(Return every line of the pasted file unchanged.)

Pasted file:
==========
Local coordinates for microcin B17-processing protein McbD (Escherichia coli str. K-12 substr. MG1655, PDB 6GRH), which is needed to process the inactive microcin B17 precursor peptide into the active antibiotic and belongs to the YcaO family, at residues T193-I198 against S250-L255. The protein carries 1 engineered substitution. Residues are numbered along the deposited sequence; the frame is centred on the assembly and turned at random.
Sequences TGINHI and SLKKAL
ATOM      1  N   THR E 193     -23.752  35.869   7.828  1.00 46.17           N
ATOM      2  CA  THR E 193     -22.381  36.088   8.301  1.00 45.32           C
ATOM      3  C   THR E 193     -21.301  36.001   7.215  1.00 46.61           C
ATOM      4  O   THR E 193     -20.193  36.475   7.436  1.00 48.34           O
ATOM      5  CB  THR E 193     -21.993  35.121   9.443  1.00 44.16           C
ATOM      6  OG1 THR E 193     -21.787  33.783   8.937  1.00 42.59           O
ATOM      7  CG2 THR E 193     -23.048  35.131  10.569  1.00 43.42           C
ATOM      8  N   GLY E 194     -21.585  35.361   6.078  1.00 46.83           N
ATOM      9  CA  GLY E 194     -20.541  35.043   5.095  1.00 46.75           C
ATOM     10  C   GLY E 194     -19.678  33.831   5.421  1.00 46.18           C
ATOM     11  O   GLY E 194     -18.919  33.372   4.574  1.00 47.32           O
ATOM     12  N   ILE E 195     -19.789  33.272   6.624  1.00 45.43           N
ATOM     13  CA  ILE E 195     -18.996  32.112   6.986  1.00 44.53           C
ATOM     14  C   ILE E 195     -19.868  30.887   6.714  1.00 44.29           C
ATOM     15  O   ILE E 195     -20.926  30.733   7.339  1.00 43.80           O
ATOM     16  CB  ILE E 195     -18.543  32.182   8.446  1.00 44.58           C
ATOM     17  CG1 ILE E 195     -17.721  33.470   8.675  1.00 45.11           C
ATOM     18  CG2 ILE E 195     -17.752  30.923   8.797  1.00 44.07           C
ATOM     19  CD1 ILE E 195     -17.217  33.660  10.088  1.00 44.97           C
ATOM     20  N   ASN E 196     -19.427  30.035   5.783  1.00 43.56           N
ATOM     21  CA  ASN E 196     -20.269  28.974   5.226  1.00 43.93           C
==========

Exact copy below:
Local coordinates for microcin B17-processing protein McbD (Escherichia coli str. K-12 substr. MG1655, PDB 6GRH), which is needed to process the inactive microcin B17 precursor peptide into the active antibiotic and belongs to the YcaO family, at residues T193-I198 against S250-L255. The protein carries 1 engineered substitution. Residues are numbered along the deposited sequence; the frame is centred on the assembly and turned at random.
Sequences TGINHI and SLKKAL
ATOM      1  N   THR E 193     -23.752  35.869   7.828  1.00 46.17           N
ATOM      2  CA  THR E 193     -22.381  36.088   8.301  1.00 45.32           C
ATOM      3  C   THR E 193     -21.301  36.001   7.215  1.00 46.61           C
ATOM      4  O   THR E 193     -20.193  36.475   7.436  1.00 48.34           O
ATOM      5  CB  THR E 193     -21.993  35.121   9.443  1.00 44.16           C
ATOM      6  OG1 THR E 193     -21.787  33.783   8.937  1.00 42.59           O
ATOM      7  CG2 THR E 193     -23.048  35.131  10.569  1.00 43.42           C
ATOM      8  N   GLY E 194     -21.585  35.361   6.078  1.00 46.83           N
ATOM      9  CA  GLY E 194     -20.541  35.043   5.095  1.00 46.75           C
ATOM     10  C   GLY E 194     -19.678  33.831   5.421  1.00 46.18           C
ATOM     11  O   GLY E 194     -18.919  33.372   4.574  1.00 47.32           O
ATOM     12  N   ILE E 195     -19.789  33.272   6.624  1.00 45.43           N
ATOM     13  CA  ILE E 195     -18.996  32.112   6.986  1.00 44.53           C
ATOM     14  C   ILE E 195     -19.868  30.887   6.714  1.00 44.29           C
ATOM     15  O   ILE E 195     -20.926  30.733   7.339  1.00 43.80           O
ATOM     16  CB  ILE E 195     -18.543  32.182   8.446  1.00 44.58           C
ATOM     17  CG1 ILE E 195     -17.721  33.470   8.675  1.00 45.11           C
ATOM     18  CG2 ILE E 195     -17.752  30.923   8.797  1.00 44.07           C
ATOM     19  CD1 ILE E 195     -17.217  33.660  10.088  1.00 44.97           C
ATOM     20  N   ASN E 196     -19.427  30.035   5.783  1.00 43.56           N
ATOM     21  CA  ASN E 196     -20.269  28.974   5.226  1.00 43.93           C